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FORUMS Canon Cameras, Lenses & Accessories Canon EF and EF-S Lenses 
Thread started 16 Dec 2012 (Sunday) 21:34
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Bokeh of 300 f2.8 II & 200 f2

 
Malsam
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Dec 16, 2012 21:34 |  #1

Hi all,

Was wondering over some technicalities on the topic of bokeh...since we all know that focal length and aperture affects the bokeh and the aesthetics of portraitures...

like a 85 f1.2 will look better than 50 f1.2...and
200 f2 will look better than 135 f2 etc...while
200 f2 should look better than 85 f1.2 even though the aperture is smaller but the focal length is longer?

does anyone owns a 300 f2.8 II and did a test vs 200 f2? In my recent encounter, I have a wedding photographer using a 300 f2.8 and a chat with him he seems un-decided between a 200 f2 vs a 300 f2.8 for best portraits effects.

Anyone have some images to compare?


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Nightdiver13
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Dec 16, 2012 22:29 |  #2

To me it's more like: 85 f/1.2 will look different than 50 f/1.2, and 200 f/2 will look different than 135 f/2, and 200 f/2 will look different than 85 f/1.2. It's all subjective and some prefer certain styles of bokeh. Sorry to go a bit off topic, as I don't have any images to share. But I do have an opinion on bokeh to share.


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uOpt
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Dec 16, 2012 22:35 |  #3

Better?

The longer the focal length the more "damage" is done to the background.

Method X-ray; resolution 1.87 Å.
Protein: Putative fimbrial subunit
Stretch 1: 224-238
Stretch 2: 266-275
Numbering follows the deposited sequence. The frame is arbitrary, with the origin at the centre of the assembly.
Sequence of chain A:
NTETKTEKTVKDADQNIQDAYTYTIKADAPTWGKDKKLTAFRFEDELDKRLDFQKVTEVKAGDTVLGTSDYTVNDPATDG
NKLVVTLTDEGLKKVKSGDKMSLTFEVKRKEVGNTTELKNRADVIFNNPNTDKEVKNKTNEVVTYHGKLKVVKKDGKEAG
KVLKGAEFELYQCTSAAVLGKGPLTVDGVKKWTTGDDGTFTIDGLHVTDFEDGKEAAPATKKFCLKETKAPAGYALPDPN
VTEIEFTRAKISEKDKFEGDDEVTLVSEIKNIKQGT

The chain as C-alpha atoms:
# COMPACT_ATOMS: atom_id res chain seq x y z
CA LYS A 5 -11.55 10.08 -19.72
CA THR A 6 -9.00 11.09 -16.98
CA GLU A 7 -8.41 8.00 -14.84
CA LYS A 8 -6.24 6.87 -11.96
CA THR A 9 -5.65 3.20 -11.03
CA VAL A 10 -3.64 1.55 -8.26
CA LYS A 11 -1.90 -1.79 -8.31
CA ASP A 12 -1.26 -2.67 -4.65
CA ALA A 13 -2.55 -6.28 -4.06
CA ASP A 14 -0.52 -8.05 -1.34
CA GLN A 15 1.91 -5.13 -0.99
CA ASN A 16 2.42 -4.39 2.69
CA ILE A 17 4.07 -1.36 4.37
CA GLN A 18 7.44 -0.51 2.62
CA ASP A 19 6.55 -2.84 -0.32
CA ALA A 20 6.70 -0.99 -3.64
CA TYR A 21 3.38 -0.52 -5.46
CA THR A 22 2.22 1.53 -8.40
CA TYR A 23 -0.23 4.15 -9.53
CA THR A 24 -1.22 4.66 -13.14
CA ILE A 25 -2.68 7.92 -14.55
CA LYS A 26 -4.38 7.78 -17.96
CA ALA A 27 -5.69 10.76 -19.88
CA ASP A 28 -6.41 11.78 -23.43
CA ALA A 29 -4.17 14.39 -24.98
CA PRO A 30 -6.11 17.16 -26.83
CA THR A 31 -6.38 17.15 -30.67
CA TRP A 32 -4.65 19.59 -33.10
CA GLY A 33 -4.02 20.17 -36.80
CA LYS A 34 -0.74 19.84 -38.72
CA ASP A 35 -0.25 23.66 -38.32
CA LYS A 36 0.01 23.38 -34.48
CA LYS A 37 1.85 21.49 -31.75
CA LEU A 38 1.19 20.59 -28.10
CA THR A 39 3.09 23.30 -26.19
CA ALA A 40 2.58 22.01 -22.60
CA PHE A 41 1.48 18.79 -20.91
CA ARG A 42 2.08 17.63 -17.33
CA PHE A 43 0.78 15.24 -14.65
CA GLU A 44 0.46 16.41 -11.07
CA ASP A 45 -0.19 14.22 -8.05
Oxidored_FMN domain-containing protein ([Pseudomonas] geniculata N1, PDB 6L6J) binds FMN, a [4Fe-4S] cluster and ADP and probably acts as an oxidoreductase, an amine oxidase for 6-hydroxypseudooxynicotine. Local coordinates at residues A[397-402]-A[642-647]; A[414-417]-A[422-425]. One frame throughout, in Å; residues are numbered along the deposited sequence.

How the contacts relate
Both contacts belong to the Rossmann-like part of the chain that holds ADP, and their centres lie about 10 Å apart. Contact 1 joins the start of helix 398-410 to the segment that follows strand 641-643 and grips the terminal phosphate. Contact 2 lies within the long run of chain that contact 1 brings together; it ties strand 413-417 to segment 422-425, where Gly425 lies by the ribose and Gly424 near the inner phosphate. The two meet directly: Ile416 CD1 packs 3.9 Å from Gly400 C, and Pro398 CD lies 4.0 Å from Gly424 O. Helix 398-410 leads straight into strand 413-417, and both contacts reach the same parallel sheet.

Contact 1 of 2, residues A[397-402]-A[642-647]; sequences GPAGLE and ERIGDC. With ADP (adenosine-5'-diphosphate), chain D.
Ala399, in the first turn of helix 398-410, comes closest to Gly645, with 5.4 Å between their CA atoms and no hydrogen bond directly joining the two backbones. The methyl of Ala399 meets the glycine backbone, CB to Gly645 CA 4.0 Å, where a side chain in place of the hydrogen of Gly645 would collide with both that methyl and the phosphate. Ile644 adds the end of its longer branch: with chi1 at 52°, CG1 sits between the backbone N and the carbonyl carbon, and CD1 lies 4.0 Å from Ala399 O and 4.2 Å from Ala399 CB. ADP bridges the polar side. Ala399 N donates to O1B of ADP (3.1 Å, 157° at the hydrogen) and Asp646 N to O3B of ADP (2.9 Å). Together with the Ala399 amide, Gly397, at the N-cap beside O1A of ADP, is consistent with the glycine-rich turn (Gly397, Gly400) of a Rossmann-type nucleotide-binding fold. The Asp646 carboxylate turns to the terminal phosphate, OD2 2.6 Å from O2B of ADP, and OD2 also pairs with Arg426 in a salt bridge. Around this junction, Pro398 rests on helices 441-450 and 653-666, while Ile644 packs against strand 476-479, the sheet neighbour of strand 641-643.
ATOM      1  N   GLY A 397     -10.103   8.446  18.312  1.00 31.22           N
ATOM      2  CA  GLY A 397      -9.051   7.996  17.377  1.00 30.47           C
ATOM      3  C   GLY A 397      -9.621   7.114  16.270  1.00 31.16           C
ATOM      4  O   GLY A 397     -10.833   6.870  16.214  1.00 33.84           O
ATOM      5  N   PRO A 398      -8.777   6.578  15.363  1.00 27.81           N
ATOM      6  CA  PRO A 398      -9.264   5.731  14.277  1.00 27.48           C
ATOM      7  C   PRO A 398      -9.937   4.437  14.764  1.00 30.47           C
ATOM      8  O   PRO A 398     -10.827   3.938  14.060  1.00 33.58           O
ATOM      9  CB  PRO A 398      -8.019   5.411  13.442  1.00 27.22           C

Imagine your subject stand in front of a forest, some distance away. With the short focal length you will have more trees in the background, with the long focal length very few trees will be stretched out over the pictures, making them unrecognizable. That means in most cases the longer focal length will do a better job isolating the subject from the background.

This works regardless of aperture, but of course larger aperture helps.

That is shot 200mm headshots have the subject stand out so much. If that is your goal even a 200mm f/2.8 will do an excellent job, as long as the background is some distance away (but if it isn't you won't be able to isolate it either way).


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Malsam
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Dec 17, 2012 00:54 |  #4

yes you guys are right to say that...the correct way to say it should be they all look "different" and have different effects. Supposely we have the same subject standing at the same place taken with different lenses, would the 200 f2 have more "blur" background than 300 f2.8 given that the photographer will move himself to fill up the same size in the photo for its subject? It make sense for the photographer to be further away using a 300 than a 200 I suppose?

Just curious about whether will the focal length compensate to smaller aperture relative to bokeh and in this case, the 300 f2.8 and the 200 f2 which the latter is usually dub the king of portraitures (outdoor).


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SiaoP
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Dec 17, 2012 04:57 |  #5

Depending on how close you are to the subject, both the 200 and 300 will completely eliminate the background.


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Ando27
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Dec 17, 2012 05:56 |  #6

My 3002.8 just turns BG's into butter.....


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cdang
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Dec 17, 2012 08:40 |  #7

300 wins in that respect,

300/2.8 = 107
200/2 = 100

Not that you will notice.




  
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Dec 17, 2012 10:11 |  #8